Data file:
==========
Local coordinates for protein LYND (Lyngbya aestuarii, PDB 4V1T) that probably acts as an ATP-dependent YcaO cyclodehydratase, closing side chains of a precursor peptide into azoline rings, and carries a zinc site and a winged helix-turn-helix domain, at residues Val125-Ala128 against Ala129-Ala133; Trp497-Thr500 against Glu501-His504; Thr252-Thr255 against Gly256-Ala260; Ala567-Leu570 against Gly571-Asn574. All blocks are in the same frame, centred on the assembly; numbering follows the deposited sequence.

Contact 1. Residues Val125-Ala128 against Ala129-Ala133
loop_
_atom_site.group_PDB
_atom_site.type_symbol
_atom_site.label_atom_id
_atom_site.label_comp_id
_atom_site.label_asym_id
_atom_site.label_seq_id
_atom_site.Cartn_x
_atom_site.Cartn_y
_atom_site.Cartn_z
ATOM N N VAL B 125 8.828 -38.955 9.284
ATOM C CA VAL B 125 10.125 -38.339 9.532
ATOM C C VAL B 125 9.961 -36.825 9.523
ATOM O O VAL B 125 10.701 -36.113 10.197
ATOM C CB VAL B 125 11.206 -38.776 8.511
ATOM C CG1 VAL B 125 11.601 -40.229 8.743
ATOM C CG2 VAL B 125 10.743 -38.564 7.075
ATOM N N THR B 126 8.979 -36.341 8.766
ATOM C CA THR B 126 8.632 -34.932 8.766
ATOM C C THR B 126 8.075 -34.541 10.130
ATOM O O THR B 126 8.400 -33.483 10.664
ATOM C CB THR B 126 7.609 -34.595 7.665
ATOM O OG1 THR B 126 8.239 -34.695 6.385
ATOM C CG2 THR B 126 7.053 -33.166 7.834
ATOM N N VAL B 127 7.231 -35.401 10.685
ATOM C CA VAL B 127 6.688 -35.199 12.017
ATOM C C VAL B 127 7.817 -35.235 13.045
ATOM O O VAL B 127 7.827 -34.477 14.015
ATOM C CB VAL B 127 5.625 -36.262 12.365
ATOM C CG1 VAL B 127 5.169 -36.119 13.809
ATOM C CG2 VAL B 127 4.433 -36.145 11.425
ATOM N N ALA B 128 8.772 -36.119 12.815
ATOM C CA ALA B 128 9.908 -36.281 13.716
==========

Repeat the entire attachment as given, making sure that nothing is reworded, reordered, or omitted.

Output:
Local coordinates for protein LYND (Lyngbya aestuarii, PDB 4V1T) that probably acts as an ATP-dependent YcaO cyclodehydratase, closing side chains of a precursor peptide into azoline rings, and carries a zinc site and a winged helix-turn-helix domain, at residues Val125-Ala128 against Ala129-Ala133; Trp497-Thr500 against Glu501-His504; Thr252-Thr255 against Gly256-Ala260; Ala567-Leu570 against Gly571-Asn574. All blocks are in the same frame, centred on the assembly; numbering follows the deposited sequence.

Contact 1. Residues Val125-Ala128 against Ala129-Ala133
loop_
_atom_site.group_PDB
_atom_site.type_symbol
_atom_site.label_atom_id
_atom_site.label_comp_id
_atom_site.label_asym_id
_atom_site.label_seq_id
_atom_site.Cartn_x
_atom_site.Cartn_y
_atom_site.Cartn_z
ATOM N N VAL B 125 8.828 -38.955 9.284
ATOM C CA VAL B 125 10.125 -38.339 9.532
ATOM C C VAL B 125 9.961 -36.825 9.523
ATOM O O VAL B 125 10.701 -36.113 10.197
ATOM C CB VAL B 125 11.206 -38.776 8.511
ATOM C CG1 VAL B 125 11.601 -40.229 8.743
ATOM C CG2 VAL B 125 10.743 -38.564 7.075
ATOM N N THR B 126 8.979 -36.341 8.766
ATOM C CA THR B 126 8.632 -34.932 8.766
ATOM C C THR B 126 8.075 -34.541 10.130
ATOM O O THR B 126 8.400 -33.483 10.664
ATOM C CB THR B 126 7.609 -34.595 7.665
ATOM O OG1 THR B 126 8.239 -34.695 6.385
ATOM C CG2 THR B 126 7.053 -33.166 7.834
ATOM N N VAL B 127 7.231 -35.401 10.685
ATOM C CA VAL B 127 6.688 -35.199 12.017
ATOM C C VAL B 127 7.817 -35.235 13.045
ATOM O O VAL B 127 7.827 -34.477 14.015
ATOM C CB VAL B 127 5.625 -36.262 12.365
ATOM C CG1 VAL B 127 5.169 -36.119 13.809
ATOM C CG2 VAL B 127 4.433 -36.145 11.425
ATOM N N ALA B 128 8.772 -36.119 12.815
ATOM C CA ALA B 128 9.908 -36.281 13.716